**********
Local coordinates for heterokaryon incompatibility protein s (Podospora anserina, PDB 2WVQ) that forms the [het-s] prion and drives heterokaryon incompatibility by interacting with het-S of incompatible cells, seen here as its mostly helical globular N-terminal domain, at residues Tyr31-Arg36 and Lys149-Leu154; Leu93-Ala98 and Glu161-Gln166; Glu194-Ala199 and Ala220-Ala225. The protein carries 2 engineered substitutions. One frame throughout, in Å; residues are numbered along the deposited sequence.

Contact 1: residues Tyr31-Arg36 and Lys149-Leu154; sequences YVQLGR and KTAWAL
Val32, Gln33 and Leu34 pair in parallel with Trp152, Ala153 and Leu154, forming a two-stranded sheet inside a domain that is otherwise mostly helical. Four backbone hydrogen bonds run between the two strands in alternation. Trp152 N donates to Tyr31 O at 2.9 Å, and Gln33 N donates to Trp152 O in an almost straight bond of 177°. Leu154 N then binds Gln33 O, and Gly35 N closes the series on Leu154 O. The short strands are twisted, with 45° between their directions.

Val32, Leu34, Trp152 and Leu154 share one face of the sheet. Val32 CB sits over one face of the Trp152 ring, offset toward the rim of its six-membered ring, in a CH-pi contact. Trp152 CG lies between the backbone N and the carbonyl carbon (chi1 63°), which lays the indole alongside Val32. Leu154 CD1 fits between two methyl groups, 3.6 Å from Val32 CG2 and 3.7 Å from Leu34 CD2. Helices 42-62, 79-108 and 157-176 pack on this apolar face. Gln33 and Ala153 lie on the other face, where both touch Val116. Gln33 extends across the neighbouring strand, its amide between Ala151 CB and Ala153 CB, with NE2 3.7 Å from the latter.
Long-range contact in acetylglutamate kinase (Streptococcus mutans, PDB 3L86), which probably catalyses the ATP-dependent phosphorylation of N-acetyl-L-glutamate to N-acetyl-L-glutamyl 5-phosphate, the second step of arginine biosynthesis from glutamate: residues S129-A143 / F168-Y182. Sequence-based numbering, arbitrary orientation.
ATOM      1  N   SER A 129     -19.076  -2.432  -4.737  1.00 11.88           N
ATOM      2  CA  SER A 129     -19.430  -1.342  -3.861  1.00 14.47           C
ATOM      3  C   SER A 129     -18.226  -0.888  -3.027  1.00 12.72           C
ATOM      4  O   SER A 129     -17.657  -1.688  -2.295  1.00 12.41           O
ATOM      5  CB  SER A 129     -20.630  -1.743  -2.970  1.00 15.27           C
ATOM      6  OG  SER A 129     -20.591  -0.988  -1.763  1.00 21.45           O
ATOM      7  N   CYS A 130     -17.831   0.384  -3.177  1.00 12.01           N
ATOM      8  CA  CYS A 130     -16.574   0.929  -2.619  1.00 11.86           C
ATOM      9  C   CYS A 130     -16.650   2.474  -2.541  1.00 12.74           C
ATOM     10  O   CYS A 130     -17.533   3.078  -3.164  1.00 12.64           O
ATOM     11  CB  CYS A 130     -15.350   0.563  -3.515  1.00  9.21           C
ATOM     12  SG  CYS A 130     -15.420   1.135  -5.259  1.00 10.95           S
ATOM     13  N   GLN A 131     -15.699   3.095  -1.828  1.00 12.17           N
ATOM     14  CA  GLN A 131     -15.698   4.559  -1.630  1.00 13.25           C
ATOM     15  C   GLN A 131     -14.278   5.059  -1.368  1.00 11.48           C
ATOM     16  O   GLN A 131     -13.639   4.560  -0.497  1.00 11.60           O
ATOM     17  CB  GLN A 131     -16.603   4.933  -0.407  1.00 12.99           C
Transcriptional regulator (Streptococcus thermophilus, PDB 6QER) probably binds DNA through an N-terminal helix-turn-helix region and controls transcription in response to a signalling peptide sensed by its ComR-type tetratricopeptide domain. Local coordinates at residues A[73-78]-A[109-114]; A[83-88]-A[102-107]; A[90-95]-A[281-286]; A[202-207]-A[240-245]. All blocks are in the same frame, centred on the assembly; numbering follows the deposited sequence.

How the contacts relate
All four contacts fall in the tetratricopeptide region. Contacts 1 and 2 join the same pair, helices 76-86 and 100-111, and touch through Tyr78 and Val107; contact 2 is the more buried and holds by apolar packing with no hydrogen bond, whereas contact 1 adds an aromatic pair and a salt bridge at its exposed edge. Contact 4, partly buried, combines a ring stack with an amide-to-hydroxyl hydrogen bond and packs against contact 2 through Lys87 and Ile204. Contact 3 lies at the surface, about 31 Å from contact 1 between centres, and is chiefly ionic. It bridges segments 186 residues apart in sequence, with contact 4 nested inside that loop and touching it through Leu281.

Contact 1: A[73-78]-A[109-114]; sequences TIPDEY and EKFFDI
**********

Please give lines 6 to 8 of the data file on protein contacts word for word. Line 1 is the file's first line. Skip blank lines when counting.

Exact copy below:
ATOM      1  N   SER A 129     -19.076  -2.432  -4.737  1.00 11.88           N
ATOM      2  CA  SER A 129     -19.430  -1.342  -3.861  1.00 14.47           C
ATOM      3  C   SER A 129     -18.226  -0.888  -3.027  1.00 12.72           C